Why Should Geithner’s Auctions Work?

According to the New York Times, pools of distressed mortgage-related assets of US banks have been 30 cents bid, 60 cents offered, in recent weeks. The bidders are hedge funds, the potential sellers under-capitalised, but State-guaranteed, US banks.

The Geithner plan appears to include a new type of investment vehicle with capital structure 3% private equity, 12% taxpayer equity, and 85% debt, also provided by the taxpayers. The holders of the 3% private equity would provide management and would bid for the distressed assets at auction. The expectation is that they would bid more than 30 cents on the dollar, thus improving banks’ balance sheets.

If the State equity is fully participating, it changes nothing from the standpoint of the fund manager. Only if the 85% debt is available at terms better than debt currently available to the hedgies (who will bid no more than 30 cents) can the plan work. The NY Times says that the 85% debt will be non-recourse, which certainly helps, and that it will be ‘cheap’, details to follow!. If it is provided at anything close to T-bill rates or short Treasury note rates, it’s a steal, and the Geithner hedge funds will of course bid more than 30 cents. I suspect that 85% non-recourse lending to distressed-asset hedge funds is not available at non-stratospheric prices right now. This is not a certainty-equivalent game since nobody knows the true value of the distressed assets, but cheap, non-recourse leverage will improve the bid price for any plausible distribution of returns.

The government could achieve the same objective by lending cheap non-recourse money to existing hedgies, unless I am missing something. But this would lack opacity. The critical economic component in all of these plans (including bad banks and insurance schemes) is the distribution of gains and losses. The critical political components appear to be fig-leaf involvement of private equity, the avoidance of overt nationalisation, and non-transparency.

12 thoughts on “Why Should Geithner’s Auctions Work?”

  1. What i find bizarre and ironic is that this is essentially leveraged structured finance investments, designed and backed by the government but involving the private sector, being set up to solve a crisis born out of misfiring structured finance investments, designed and backed by the private sector, but involving the government (Fannie/Freddie)!! That old phrase that says “if you don’t learn from your mistakes, you’re bound to repeat them again” seems quite apt right now.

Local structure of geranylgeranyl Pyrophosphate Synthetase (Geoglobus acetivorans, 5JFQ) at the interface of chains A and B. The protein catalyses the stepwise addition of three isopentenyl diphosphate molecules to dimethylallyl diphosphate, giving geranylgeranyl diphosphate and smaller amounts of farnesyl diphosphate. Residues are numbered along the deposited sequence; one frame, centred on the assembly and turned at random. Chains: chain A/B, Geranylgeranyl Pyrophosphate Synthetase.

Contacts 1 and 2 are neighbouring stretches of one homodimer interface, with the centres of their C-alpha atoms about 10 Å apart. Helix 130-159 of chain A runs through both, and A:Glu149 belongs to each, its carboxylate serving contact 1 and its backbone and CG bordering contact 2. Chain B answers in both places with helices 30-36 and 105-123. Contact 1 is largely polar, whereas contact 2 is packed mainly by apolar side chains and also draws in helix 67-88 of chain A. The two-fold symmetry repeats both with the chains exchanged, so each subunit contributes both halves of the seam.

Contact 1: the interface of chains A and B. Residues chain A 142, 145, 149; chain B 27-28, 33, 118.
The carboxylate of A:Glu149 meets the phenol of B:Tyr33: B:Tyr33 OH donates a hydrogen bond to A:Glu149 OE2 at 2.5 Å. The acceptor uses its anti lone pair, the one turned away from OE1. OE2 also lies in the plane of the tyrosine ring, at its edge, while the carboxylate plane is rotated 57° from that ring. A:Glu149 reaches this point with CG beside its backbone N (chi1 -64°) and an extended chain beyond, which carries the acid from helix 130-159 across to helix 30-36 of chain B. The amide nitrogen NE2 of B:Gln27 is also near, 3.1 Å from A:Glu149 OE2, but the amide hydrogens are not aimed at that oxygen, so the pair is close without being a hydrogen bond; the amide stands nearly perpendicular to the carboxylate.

2. I agree that the the private equity stake seems to be very low. FDIC guaranteeing 6 to 1 leverage with the treasury and the PE splitting the initial investment.

    Example from the plan announced today:

    “Step 1: If a bank has a pool of residential mortgages with $100 face value that it is seeking to divest, the bank would approach the FDIC.
    Step 2: The FDIC would determine, according to the above process, that they would be willing to leverage the pool at a 6-to-1 debt-to-equity ratio.
    Step 3: The pool would then be auctioned by the FDIC, with several private sector bidders submitting bids. The highest bid from the private sector – in this example, $84 – would be the winner and would form a Public-Private Investment Fund to purchase the pool of mortgages.
    Step 4: Of this $84 purchase price, the FDIC would provide guarantees for $72 of financing, leaving $12 of equity.
    Step 5: The Treasury would then provide 50% of the equity funding required on a side-by-side basis with the investor. In this example, Treasury would invest approximately $6, with the private investor contributing $6.
    Step 6: The private investor would then manage the servicing of the asset pool and the timing of its disposition on an ongoing basis – using asset managers approved and subject to oversight by the FDIC.”

    Ok, 84c might seem a little ambitious, but the question for me from this plan is who is going to buy in?

    The inflationary risks in the US are high in the medium term, so why would any investor want to become more exposed to them?

    Voxeu has an alternative solution published today, which is probably better from a medium term perspective: http://www.voxeu.org/index.php?q=node/3327

  3. It is clear that there is a subsidy element of the Geithner scheme. To be sure, competition between bidders in the Geithner auction should eliminate pure profit from this dimension of the scheme. But it will not prevent the government overpaying for the legacy loans. As Colm has observed, the subsidy comes through the underpriced non-recourse debt-financing offered by the FDIC.

    Here’s how it works